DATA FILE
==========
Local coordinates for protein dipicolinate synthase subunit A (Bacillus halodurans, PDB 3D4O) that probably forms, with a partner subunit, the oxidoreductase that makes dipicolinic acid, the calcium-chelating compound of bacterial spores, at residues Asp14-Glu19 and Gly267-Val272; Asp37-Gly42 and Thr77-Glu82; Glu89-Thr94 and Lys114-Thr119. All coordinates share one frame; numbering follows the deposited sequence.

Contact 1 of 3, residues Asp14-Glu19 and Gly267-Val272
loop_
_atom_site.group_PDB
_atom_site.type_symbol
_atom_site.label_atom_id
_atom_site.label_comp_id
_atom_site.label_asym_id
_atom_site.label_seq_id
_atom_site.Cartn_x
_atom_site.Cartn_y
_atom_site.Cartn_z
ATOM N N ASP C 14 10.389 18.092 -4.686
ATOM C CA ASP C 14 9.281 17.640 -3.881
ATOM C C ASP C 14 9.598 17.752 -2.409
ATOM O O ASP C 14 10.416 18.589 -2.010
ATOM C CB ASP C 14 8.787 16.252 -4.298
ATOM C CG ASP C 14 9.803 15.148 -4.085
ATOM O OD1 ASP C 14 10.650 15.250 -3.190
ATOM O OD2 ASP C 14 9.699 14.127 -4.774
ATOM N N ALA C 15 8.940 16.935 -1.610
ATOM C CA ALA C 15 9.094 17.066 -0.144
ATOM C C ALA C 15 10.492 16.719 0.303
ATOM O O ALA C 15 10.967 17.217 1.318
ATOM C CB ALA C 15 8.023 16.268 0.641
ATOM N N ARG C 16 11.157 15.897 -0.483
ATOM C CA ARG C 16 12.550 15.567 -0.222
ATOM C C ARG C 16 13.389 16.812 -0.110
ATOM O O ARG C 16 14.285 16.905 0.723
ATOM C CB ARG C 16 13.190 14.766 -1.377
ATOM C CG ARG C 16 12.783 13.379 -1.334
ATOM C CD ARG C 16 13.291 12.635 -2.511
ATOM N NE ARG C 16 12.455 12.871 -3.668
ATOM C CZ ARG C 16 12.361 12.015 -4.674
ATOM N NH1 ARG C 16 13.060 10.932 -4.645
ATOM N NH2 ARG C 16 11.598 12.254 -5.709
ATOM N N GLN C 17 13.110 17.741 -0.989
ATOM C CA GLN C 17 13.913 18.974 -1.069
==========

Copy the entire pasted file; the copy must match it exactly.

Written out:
Local coordinates for protein dipicolinate synthase subunit A (Bacillus halodurans, PDB 3D4O) that probably forms, with a partner subunit, the oxidoreductase that makes dipicolinic acid, the calcium-chelating compound of bacterial spores, at residues Asp14-Glu19 and Gly267-Val272; Asp37-Gly42 and Thr77-Glu82; Glu89-Thr94 and Lys114-Thr119. All coordinates share one frame; numbering follows the deposited sequence.

Contact 1 of 3, residues Asp14-Glu19 and Gly267-Val272
loop_
_atom_site.group_PDB
_atom_site.type_symbol
_atom_site.label_atom_id
_atom_site.label_comp_id
_atom_site.label_asym_id
_atom_site.label_seq_id
_atom_site.Cartn_x
_atom_site.Cartn_y
_atom_site.Cartn_z
ATOM N N ASP C 14 10.389 18.092 -4.686
ATOM C CA ASP C 14 9.281 17.640 -3.881
ATOM C C ASP C 14 9.598 17.752 -2.409
ATOM O O ASP C 14 10.416 18.589 -2.010
ATOM C CB ASP C 14 8.787 16.252 -4.298
ATOM C CG ASP C 14 9.803 15.148 -4.085
ATOM O OD1 ASP C 14 10.650 15.250 -3.190
ATOM O OD2 ASP C 14 9.699 14.127 -4.774
ATOM N N ALA C 15 8.940 16.935 -1.610
ATOM C CA ALA C 15 9.094 17.066 -0.144
ATOM C C ALA C 15 10.492 16.719 0.303
ATOM O O ALA C 15 10.967 17.217 1.318
ATOM C CB ALA C 15 8.023 16.268 0.641
ATOM N N ARG C 16 11.157 15.897 -0.483
ATOM C CA ARG C 16 12.550 15.567 -0.222
ATOM C C ARG C 16 13.389 16.812 -0.110
ATOM O O ARG C 16 14.285 16.905 0.723
ATOM C CB ARG C 16 13.190 14.766 -1.377
ATOM C CG ARG C 16 12.783 13.379 -1.334
ATOM C CD ARG C 16 13.291 12.635 -2.511
ATOM N NE ARG C 16 12.455 12.871 -3.668
ATOM C CZ ARG C 16 12.361 12.015 -4.674
ATOM N NH1 ARG C 16 13.060 10.932 -4.645
ATOM N NH2 ARG C 16 11.598 12.254 -5.709
ATOM N N GLN C 17 13.110 17.741 -0.989
ATOM C CA GLN C 17 13.913 18.974 -1.069